LOS ANGELES (Reuters) -U.S. television ratings for Sunday’s reinvented Oscars ceremony plummeted to a new low, according to preliminary Nielsen data for a show that USA Today called “a train wreck” and the New York Times described as “a dead room.”
The audience on Walt Disney Co’s ABC broadcast network averaged 9.85 million, 58% below last year’s final tally of 23.6 million viewers for the film industry’s highest honors. Final numbers that include people who watched at bars and restaurants are expected to be released on Tuesday.
The slide reflects a trend among live awards shows during the coronavirus pandemic. TV audiences for September’s Emmys and the Grammy Awards in March also drew their lowest audiences ever. Ratings for the Golden Globes in February fell 60% from a year earlier.
Hoping to draw viewers while adhering to pandemic safety measures, this year’s producers tried a few new things. The awards were broadcast for the first time at a historic train station in downtown Los Angeles in a more intimate setting with only nominees and their guests.
With movie theaters closed for much of the past year, studios held back crowd-pleasing blockbusters. The films competing for Oscars were smaller movies watched mostly at home on streaming services. Even before the pandemic, TV audiences were dropping as viewers flocked to streaming and social media postings.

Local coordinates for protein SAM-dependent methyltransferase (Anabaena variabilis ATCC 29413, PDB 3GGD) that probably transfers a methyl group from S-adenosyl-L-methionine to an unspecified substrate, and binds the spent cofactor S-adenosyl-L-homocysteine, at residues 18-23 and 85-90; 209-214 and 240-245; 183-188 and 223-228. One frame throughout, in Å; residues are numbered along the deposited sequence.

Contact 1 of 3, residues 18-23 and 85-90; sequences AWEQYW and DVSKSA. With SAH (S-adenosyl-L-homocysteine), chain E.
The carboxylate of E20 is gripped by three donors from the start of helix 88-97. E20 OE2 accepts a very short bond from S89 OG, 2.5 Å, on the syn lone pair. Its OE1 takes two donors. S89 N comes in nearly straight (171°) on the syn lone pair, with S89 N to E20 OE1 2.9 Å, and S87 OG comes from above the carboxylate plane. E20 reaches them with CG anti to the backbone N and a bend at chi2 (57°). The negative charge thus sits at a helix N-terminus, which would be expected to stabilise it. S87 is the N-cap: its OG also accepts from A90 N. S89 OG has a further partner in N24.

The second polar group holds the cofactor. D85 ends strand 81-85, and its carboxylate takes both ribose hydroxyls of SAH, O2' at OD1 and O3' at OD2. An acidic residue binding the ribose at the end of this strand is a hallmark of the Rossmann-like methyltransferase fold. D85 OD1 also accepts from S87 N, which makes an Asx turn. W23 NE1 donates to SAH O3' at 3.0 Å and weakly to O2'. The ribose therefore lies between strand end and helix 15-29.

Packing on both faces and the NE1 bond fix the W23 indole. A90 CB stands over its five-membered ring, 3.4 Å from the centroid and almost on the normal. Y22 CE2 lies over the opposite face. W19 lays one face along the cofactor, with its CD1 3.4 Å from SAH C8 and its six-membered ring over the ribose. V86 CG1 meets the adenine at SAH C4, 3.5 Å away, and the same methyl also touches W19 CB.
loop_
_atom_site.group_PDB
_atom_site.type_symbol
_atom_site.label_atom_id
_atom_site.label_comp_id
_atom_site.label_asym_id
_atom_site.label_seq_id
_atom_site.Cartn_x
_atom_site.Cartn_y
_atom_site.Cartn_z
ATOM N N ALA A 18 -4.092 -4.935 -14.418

The show featured a historic best director win for Chloe Zhao, who became the second woman and first woman of color to take home that prize. Her film, “Nomadland,” won best picture [L1N2MI0I8].
Producers encouraged longer acceptance speeches and stripped the usual comedy and musical performances. One light moment came late in the three-hour telecast when nominee Glenn Close briefly danced to the 1988 funk hit “Da Butt.”
Instead of saving best picture for last, producers broke with custom and ended with best actor. The honor went to Anthony Hopkins, who was not in attendance, making for an abrupt ending.
Reactions from film and TV critics were harsh.
“The Oscars were a train wreck at the train station, an excruciatingly long, boring telecast that lacked the verve of so many movies we love,” USA Today reviewer Kelly Lawler wrote.
“The trade-off — whether because of the smaller crowd, the social distancing, or the sound quality in the cavernous space — was what felt like a dead room, both acoustically and emotionally,” the New York Times TV critic Mike Hale wrote.
Many noted that the show featured few clips from the nominated films.
“So there was a missed chance to tantalize viewers with actual footage of actors acting, of scores soaring, of ‘Tenet”s visual effects inverting,” Entertainment Weekly reviewer Darren Franich wrote.
Some praised the producers for shaking up traditions for a show that has been criticized as stale. Time magazine said the event was “more entertaining than the average pre-COVID Oscars.”
ABC owns broadcast rights for the Oscars until 2028.
(Reporting by Lisa Richwine; Editing by Howard Goller)